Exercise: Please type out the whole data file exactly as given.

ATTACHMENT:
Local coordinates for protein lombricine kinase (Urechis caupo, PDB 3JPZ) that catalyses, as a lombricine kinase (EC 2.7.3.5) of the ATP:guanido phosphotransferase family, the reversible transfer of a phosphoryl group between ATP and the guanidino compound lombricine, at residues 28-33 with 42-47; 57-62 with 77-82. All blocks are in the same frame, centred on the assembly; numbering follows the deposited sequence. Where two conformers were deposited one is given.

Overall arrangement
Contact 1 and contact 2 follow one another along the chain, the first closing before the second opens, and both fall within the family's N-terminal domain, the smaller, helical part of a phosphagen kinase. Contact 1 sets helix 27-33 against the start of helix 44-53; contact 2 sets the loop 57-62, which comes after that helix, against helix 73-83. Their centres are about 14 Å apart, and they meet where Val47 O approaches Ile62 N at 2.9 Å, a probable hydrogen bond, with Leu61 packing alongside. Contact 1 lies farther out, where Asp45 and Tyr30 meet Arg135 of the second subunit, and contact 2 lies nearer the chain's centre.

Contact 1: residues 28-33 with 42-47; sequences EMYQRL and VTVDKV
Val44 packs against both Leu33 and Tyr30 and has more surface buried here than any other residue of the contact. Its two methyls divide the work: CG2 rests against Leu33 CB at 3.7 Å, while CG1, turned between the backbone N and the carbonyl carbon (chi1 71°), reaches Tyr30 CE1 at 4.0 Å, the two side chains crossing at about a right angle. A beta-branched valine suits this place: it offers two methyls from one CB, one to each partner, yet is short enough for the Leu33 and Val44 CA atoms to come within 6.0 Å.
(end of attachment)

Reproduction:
Local coordinates for protein lombricine kinase (Urechis caupo, PDB 3JPZ) that catalyses, as a lombricine kinase (EC 2.7.3.5) of the ATP:guanido phosphotransferase family, the reversible transfer of a phosphoryl group between ATP and the guanidino compound lombricine, at residues 28-33 with 42-47; 57-62 with 77-82. All blocks are in the same frame, centred on the assembly; numbering follows the deposited sequence. Where two conformers were deposited one is given.

Overall arrangement
Contact 1 and contact 2 follow one another along the chain, the first closing before the second opens, and both fall within the family's N-terminal domain, the smaller, helical part of a phosphagen kinase. Contact 1 sets helix 27-33 against the start of helix 44-53; contact 2 sets the loop 57-62, which comes after that helix, against helix 73-83. Their centres are about 14 Å apart, and they meet where Val47 O approaches Ile62 N at 2.9 Å, a probable hydrogen bond, with Leu61 packing alongside. Contact 1 lies farther out, where Asp45 and Tyr30 meet Arg135 of the second subunit, and contact 2 lies nearer the chain's centre.

Contact 1: residues 28-33 with 42-47; sequences EMYQRL and VTVDKV
Val44 packs against both Leu33 and Tyr30 and has more surface buried here than any other residue of the contact. Its two methyls divide the work: CG2 rests against Leu33 CB at 3.7 Å, while CG1, turned between the backbone N and the carbonyl carbon (chi1 71°), reaches Tyr30 CE1 at 4.0 Å, the two side chains crossing at about a right angle. A beta-branched valine suits this place: it offers two methyls from one CB, one to each partner, yet is short enough for the Leu33 and Val44 CA atoms to come within 6.0 Å.